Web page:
Part of being a DIY musician is about managing impressions. No matter how much you want to play at the hippest venue or be on a big stage, playing to half-empty clubs is bad for business. Instead, book yourself in a venue that is too small for you and your fans.
Whether you’ve brought out 300 people to a 600-seat theater or sold 5,000 tickets in a 10,000-capacity arena, those vacant chairs are going to weigh on you and your audience. You’ll feel like crap and wonder why you’re not more popular, and your fans will feel bad for you too. But you don’t want their pity. You want their enthusiasm and cheers.
A concert promoter or talent buyer is not going to pat you on the back for bringing in enough fans to fill a venue halfway. They’re only going to see those empty seats. The dead dance floor. The vacant bar. The missed opportunities. The wasted money.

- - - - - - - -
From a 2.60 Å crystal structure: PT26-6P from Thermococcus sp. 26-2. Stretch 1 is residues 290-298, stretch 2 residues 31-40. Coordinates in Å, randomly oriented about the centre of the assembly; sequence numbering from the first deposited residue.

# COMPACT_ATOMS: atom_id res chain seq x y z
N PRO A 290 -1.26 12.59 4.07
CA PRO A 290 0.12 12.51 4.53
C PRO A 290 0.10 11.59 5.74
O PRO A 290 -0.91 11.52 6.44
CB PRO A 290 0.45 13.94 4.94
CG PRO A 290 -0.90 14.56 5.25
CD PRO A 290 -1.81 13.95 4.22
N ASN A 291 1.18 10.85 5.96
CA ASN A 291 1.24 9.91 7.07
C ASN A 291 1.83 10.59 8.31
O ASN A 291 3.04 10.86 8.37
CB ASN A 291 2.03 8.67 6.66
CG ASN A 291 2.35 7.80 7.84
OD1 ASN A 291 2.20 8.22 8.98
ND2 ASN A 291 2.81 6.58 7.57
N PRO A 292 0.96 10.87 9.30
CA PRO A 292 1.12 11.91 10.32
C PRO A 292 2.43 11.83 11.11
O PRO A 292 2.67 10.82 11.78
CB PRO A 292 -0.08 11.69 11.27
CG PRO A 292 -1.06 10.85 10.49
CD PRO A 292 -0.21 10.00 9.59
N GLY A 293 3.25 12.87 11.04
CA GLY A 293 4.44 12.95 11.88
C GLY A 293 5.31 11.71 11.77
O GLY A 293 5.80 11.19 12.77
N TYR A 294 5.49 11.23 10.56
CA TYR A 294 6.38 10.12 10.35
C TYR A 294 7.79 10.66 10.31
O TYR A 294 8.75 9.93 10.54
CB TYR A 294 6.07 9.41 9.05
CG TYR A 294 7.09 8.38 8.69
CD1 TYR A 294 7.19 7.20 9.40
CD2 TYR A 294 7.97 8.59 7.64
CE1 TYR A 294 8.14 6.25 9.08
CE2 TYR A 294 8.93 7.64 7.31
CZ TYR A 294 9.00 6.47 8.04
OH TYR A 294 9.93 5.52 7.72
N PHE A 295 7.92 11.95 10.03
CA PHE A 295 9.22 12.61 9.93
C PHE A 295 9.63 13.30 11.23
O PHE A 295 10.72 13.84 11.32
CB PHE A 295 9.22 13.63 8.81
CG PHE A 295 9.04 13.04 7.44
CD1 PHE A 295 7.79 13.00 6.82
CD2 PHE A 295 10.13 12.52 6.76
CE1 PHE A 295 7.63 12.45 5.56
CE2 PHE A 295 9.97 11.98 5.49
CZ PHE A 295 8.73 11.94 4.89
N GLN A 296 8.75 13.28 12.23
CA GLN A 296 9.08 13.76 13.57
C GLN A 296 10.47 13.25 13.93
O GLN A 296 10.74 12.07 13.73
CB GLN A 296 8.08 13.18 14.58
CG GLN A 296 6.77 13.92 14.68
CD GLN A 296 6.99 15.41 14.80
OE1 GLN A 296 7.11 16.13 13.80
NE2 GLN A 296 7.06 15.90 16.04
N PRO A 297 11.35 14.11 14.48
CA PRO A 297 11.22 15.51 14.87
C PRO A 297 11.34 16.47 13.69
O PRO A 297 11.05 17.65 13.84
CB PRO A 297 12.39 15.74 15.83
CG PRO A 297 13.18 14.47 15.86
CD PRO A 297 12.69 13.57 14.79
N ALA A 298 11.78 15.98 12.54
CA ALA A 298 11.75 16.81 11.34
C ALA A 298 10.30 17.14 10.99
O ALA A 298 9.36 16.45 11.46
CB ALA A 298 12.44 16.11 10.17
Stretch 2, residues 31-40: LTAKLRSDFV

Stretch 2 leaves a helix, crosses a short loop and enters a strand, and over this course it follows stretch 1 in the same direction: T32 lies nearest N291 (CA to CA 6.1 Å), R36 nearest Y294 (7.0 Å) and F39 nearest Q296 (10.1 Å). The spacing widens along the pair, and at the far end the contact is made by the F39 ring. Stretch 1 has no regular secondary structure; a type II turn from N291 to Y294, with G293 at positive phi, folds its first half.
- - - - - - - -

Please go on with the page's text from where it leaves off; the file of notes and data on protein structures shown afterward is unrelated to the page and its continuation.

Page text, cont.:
But conversely, “SOLD OUT” has a certain ring to it, doesn’t it? And even if you’ve only “sold out” a coffee shop that holds 30 people, the venue will want to have you back! And more importantly, word will spread to other bookers, bands, music fans, and media that you “packed the place out.” Sure, there were only 30 people there. But a tiny room that’s full of fans can sometimes seem more impressive than a big room that isn’t.
Be realistic about your estimated draw. Don’t get lost in delusions of grandeur. Then approach the venues that will accommodate just UNDER that number. Yes, I know it sounds counterintuitive when you want to build a fan base and make money. While you shouldn’t adopt this strategy in every case, when you’re first starting out, some well-placed “sold-out” shows can go a long way.
-Chris R. at CD Baby